Energy crisis: Quarter of German companies 'plan to cut jobs'

Rachel Stern
Rachel Stern - [email protected] • 24 Oct, 2022 Updated Mon 24 Oct 2022 10:09 CEST
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A German worker installs LED lights to keep energy costs down. Photo: picture alliance/dpa/kfzteile24 | Josephine Logisch

In order to tackle rising energy prices, a quarter of German companies revealed in a new survey that they planned to cut jobs, among other cost saving measures.

Around 25 percent of German companies plan to axe jobs as a cost saving measure, according to a survey of 1,080 German firms led by the Munich-based Stiftung Familienunternehmen released on Monday. 

The figure stood at 14 percent in their last survey conducted in April.

Furthermore, ninety percent of the mostly small or medium-sized companies surveyed either plan to raise their prices or already have.

The results raise an alarm signal, said Rainer Kirchdörfer, Chairman of the Stiftung Familienunternehmen. 

“Companies are scaling back manufacturing in Germany or relocating production to places where energy costs, taxes and bureaucratic burdens are lower," he said.

Around nine percent of companies are seriously considering moving their production abroad, as opposed to only six percent six months ago, according to the survey.

Additional cost-cutting

A further 82 percent planned to invest in "energy efficiency" in light of rising natural gas costs, which Germany has seen double since 2021. 

Many of the firms expressed support for increasing the use of nuclear power, which Germany has slowly been phasing out.

READ ALSO: Germany to keep nuclear energy until at least April 2023

As an additional measure, 13 percent of companies - around one in eight - are considering production stops, compared with six percent in April.

In 2022, energy costs accounted for an average of 8.2 percent of total sales. In 2021, the figure stood at just 5.1 percent.

According to another recent survey from the Institute for Economic Reseaerch (Ifo), only just under one in three German companies has an emergency plan in place to cope with the energy crisis.

Smaller companies in particular lacked planning. "The smaller the company, the less frequently measures were initiated," said Ifo researcher Johanna Garnitz.

"For companies with more than 500 employees, 60 percent have taken appropriate precautions."

For companies with up to 50 employees, the figure was down to 15 percent, she said.

The most frequently cited measure to save energy and cushion increased costs was lowering building temperatures, according to the Ifo. In addition, companies called for a reduction in overtime and holidays, more home office and Kurzarbeit, or short-time work.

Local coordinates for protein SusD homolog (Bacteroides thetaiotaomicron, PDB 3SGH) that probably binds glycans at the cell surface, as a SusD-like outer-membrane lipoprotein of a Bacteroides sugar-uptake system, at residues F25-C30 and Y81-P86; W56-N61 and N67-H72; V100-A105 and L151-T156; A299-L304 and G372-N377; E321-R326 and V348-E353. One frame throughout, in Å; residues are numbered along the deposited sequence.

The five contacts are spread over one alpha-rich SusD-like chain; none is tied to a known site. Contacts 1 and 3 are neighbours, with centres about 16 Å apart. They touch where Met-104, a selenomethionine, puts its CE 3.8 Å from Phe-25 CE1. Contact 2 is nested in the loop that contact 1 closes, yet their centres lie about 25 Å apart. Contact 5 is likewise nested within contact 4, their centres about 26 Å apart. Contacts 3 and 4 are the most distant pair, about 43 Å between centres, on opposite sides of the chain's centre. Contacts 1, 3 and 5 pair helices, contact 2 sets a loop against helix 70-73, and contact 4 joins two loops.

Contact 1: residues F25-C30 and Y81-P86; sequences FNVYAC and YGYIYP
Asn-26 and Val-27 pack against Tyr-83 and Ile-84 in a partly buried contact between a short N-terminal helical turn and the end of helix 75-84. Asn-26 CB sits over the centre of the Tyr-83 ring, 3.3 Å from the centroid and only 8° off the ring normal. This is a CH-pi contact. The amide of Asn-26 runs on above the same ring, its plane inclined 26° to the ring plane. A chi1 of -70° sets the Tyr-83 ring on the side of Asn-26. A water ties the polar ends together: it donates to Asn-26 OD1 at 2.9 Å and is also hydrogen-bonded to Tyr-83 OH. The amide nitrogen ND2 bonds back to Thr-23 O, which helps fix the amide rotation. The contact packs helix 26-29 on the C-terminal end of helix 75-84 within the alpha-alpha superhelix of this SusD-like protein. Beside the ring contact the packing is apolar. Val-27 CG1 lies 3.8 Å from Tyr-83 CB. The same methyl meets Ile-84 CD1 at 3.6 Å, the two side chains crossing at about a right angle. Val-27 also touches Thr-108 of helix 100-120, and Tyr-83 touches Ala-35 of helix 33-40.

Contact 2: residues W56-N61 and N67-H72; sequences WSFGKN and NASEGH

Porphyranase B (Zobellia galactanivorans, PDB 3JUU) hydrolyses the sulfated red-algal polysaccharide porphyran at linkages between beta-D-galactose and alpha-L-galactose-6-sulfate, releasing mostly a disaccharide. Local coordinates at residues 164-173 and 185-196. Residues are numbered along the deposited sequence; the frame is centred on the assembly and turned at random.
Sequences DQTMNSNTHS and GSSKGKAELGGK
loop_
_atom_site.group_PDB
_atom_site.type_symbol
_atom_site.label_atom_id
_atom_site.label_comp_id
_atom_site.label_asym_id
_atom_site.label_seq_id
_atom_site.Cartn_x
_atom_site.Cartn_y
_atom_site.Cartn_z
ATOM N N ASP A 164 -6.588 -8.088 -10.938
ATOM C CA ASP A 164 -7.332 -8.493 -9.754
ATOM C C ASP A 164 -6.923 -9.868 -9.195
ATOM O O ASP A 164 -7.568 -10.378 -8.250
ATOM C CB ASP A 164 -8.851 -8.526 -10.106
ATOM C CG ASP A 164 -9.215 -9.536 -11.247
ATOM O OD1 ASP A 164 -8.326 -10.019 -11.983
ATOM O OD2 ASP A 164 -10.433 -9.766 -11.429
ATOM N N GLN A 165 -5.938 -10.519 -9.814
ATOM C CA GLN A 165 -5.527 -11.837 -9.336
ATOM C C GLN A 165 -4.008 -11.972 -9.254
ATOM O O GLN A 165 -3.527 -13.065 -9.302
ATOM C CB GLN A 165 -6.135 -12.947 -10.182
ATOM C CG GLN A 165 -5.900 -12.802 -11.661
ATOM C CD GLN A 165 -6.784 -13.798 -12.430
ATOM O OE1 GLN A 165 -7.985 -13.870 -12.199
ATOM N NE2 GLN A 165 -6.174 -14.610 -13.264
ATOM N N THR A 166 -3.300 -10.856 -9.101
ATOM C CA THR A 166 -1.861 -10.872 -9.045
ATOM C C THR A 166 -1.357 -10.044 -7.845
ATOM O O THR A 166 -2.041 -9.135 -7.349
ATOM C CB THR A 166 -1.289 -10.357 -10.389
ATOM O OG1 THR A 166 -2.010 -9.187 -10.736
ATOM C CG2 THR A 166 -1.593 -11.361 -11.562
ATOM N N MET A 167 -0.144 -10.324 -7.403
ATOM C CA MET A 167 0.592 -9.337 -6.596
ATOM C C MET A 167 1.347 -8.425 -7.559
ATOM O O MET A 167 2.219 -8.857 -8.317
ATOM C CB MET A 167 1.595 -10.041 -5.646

Is a recession approaching?

The German economy, whose energy-hungry industries relied heavily on Russian gas before the war, is forecast to shrink by 0.4 percent in 2023, according to figures released by the S&P Global Market Intelligence report on Monday.

Both manufacturing and services in Germany were showing accelerated rates of shrinkage, which could prompt companies to shelve jobs, the survey showed.

German businesses were "deeply pessimistic" about the year ahead, stated the report, as soaring energy costs impact Europe as a whole.

Man with shopping bags in germany

A man walks through Hannover city centre with shopping backs. Businesses in Germany are pessimistic about the economic outlook. Photo: picture alliance/dpa | Julian Stratenschulte

A eurozone-wide recession "is looking increasingly inevitable," S&P Global Market Intelligence chief business economist Chris Williamson said.

"The region's energy crisis remains a major concern and a drag on activity, especially in energy intensive sectors."

READ ALSO: Fact check: Is Germany heading into a recession next year?

Aid for businesses and households

Since 2021, gas prices have more than doubled, with the most dramatic rises occurring since Russia's war in Ukraine began on February 24th. 

To dampen the impact of these soaring costs, Germany’s Gas Price Commission has recommended that government implement a phased model of support - both for businesses and individual households. 

This foresees the government stepping in to pay people’s gas bills in December and then freezing gas prices up to a certain allowance for private households, small-and-medium sized businesses and industry from March 2023. 

A summit last week agreed on a number of measures, but a key one, of capping wholesale gas prices, was kicked into future deliberations by Germany, which fears gas supplies being diverted to more lucrative markets in Asia.

In September, Germany unholstered a massive 200-billion-euro plan to shield German consumers from high energy prices, triggering unease among EU partners at its go-it-alone approach that risks distorting the single market.


German Chancellor Olaf Scholz reluctantly agreed to have the bloc look further at the price cap measure but only after an impact analysis.

With reporting from AFP.



Rachel Stern 2022/10/24 10:09

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